Muscle aging: Stronger for longer

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Muscle size decreases at high age and is preserved by rapamycin treatment (from

Muscle size decreases at high age and is preserved by rapamycin treatment (from left to right: mouse muscle cross sections from adult, old and rapamycin treated old mice). (Image: University of Basel, Biozentrum)

With life expectancy increasing, age-related diseases are also on the rise, including sarcopenia, the loss of muscle mass due to aging. Researchers from the University of Basel’s Biozentrum have demonstrated that a well-known drug can delay the progression of age-related muscle weakness. The findings were recently published in -Nature Communications-.

Already in our best years, our muscles begin to shrink and their strength dwindles. Unfortunately, this is a natural part of aging. For some people, the decline in muscle mass and function is excessive. This condition, called sarcopenia, affects every second or third person over 80, reducing mobility, autonomy and quality of life.

The causes of sarcopenia are diverse, ranging from altered muscle metabolism to changes in the nerves supplying muscles. Researchers led by Professor Markus RŘegg have now discovered that mTORC1 also contributes to sarcopenia and its suppression with the well-known drug rapamycin slows age-related muscle wasting.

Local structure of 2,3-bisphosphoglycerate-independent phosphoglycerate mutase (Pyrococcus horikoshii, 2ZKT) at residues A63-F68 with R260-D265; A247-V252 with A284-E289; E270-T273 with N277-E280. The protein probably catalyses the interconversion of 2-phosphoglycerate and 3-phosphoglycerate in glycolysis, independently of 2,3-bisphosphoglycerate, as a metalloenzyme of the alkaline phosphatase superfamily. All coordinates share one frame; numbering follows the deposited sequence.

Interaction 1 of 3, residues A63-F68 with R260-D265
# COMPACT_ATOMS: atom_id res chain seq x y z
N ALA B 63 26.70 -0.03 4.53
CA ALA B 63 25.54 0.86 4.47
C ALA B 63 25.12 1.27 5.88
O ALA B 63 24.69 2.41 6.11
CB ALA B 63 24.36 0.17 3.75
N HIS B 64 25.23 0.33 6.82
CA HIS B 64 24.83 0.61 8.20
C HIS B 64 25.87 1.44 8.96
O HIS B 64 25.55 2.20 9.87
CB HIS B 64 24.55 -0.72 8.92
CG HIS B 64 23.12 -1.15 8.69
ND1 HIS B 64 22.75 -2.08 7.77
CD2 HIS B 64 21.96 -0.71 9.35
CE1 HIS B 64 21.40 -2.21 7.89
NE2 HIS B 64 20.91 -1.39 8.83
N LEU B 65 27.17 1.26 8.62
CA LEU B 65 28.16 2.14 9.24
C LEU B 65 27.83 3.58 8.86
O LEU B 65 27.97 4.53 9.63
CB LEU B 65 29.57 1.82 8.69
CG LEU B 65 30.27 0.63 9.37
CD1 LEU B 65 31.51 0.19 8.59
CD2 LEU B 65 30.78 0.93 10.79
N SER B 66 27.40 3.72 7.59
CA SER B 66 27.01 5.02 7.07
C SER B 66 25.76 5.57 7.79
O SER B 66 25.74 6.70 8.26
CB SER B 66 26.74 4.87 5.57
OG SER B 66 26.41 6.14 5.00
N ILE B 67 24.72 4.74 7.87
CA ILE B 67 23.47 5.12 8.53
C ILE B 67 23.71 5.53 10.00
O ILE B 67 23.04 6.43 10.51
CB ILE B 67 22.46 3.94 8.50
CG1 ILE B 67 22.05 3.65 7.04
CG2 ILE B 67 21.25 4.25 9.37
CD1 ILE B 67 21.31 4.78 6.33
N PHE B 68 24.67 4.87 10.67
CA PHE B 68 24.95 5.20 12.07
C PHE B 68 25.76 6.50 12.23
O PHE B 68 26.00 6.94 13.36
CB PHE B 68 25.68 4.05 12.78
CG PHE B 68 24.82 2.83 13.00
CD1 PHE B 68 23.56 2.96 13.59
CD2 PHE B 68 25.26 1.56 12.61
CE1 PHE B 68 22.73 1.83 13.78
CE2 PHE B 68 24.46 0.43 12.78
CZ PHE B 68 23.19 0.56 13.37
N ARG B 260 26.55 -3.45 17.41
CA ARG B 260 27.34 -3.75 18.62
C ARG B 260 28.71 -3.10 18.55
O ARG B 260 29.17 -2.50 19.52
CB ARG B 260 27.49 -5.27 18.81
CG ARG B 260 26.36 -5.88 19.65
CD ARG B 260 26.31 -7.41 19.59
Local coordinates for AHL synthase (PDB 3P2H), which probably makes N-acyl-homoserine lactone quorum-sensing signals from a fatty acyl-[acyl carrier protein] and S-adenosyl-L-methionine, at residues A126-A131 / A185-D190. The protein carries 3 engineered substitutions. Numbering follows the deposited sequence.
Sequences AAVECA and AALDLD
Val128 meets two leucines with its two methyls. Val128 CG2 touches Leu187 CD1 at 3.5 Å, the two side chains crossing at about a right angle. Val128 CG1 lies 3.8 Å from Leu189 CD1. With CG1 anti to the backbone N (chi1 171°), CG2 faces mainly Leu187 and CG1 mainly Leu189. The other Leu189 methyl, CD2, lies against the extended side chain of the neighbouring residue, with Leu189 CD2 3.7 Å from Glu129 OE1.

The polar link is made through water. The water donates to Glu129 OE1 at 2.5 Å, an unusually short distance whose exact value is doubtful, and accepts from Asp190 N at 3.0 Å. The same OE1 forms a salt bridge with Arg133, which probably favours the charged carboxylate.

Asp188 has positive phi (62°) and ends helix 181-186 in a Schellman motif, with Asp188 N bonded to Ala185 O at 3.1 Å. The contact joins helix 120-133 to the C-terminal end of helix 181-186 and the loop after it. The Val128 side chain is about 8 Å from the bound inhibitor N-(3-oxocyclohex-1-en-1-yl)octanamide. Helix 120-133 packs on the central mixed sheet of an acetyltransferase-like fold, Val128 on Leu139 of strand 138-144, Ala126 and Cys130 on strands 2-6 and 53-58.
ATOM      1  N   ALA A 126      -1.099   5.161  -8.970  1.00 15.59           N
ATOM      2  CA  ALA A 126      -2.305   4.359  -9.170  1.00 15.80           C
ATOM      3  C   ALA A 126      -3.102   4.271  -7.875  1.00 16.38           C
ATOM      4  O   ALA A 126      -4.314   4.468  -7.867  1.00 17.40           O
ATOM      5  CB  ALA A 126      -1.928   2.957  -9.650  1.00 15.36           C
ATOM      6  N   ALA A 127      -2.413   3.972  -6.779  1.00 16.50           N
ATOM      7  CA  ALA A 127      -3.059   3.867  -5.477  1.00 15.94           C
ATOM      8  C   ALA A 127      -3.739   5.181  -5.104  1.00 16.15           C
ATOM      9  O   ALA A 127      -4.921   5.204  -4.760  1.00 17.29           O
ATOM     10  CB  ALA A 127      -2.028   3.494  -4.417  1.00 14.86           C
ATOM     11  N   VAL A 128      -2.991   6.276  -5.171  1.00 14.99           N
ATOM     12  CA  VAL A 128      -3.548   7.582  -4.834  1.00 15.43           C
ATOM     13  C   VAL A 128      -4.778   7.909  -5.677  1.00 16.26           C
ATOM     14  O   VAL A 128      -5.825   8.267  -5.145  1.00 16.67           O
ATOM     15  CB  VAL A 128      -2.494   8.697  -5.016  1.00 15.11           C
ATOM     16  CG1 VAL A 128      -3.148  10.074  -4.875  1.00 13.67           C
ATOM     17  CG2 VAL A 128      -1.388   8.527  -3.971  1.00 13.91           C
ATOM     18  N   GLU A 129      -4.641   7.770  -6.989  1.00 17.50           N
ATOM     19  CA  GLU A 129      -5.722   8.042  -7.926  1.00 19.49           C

Rapamycin preserves muscle function

“Contrary to our expectations, the long-term mTORC1 suppression with rapamycin is overwhelmingly beneficial for skeletal muscle aging in mice, preserving muscle size and strength,’ says Daniel Ham, first author of the study. “Neuromuscular junctions, the sites where neurons contact muscle fibers to control their contraction, deteriorate during aging. Stable neuromuscular junctions are paramount to maintaining healthy muscles during aging and rapamycin effectively stabilizes them.’ The researchers also demonstrate that permanently activating mTORC1 in skeletal muscle accelerates muscle aging.

Molecular ╩╗signature╩╝ of sarcopenia

In collaboration with Professor Mihaela Zavolan’s team, the scientists identified a molecular ╩╗signature╩╝ of sarcopenia, with mTORC1 as the key player. To help the scientific community further investigate how gene expression in skeletal muscle changes during aging or in response to rapamycin treatment, they developed the user-friendly web application, SarcoAtlas , which is supported by sciCORE, the Center for Scientific Computing at the University of Basel.

There is currently no effective pharmacological therapy to treat sarcopenia. This study provides hope that it may be possible to slow down age-related muscle wasting with treatments that suppress mTORC1 and thereby extend the autonomy and life quality of elderly people.